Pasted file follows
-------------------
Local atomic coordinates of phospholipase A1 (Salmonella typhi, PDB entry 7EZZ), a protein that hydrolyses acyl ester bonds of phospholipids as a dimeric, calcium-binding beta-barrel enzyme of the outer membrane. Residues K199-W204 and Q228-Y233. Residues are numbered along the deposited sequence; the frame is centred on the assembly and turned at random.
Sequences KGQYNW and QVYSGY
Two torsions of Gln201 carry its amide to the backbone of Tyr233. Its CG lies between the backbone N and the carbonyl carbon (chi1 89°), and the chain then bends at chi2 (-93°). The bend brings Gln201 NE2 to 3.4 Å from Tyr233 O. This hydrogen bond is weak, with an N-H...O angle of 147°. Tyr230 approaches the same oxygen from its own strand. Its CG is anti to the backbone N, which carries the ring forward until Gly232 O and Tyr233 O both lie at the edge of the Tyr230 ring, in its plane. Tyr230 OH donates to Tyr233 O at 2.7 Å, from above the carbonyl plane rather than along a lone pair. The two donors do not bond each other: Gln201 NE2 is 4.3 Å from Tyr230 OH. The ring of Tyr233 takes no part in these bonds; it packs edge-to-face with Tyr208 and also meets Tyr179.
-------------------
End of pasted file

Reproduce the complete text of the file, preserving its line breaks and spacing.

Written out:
Local atomic coordinates of phospholipase A1 (Salmonella typhi, PDB entry 7EZZ), a protein that hydrolyses acyl ester bonds of phospholipids as a dimeric, calcium-binding beta-barrel enzyme of the outer membrane. Residues K199-W204 and Q228-Y233. Residues are numbered along the deposited sequence; the frame is centred on the assembly and turned at random.
Sequences KGQYNW and QVYSGY
Two torsions of Gln201 carry its amide to the backbone of Tyr233. Its CG lies between the backbone N and the carbonyl carbon (chi1 89°), and the chain then bends at chi2 (-93°). The bend brings Gln201 NE2 to 3.4 Å from Tyr233 O. This hydrogen bond is weak, with an N-H...O angle of 147°. Tyr230 approaches the same oxygen from its own strand. Its CG is anti to the backbone N, which carries the ring forward until Gly232 O and Tyr233 O both lie at the edge of the Tyr230 ring, in its plane. Tyr230 OH donates to Tyr233 O at 2.7 Å, from above the carbonyl plane rather than along a lone pair. The two donors do not bond each other: Gln201 NE2 is 4.3 Å from Tyr230 OH. The ring of Tyr233 takes no part in these bonds; it packs edge-to-face with Tyr208 and also meets Tyr179.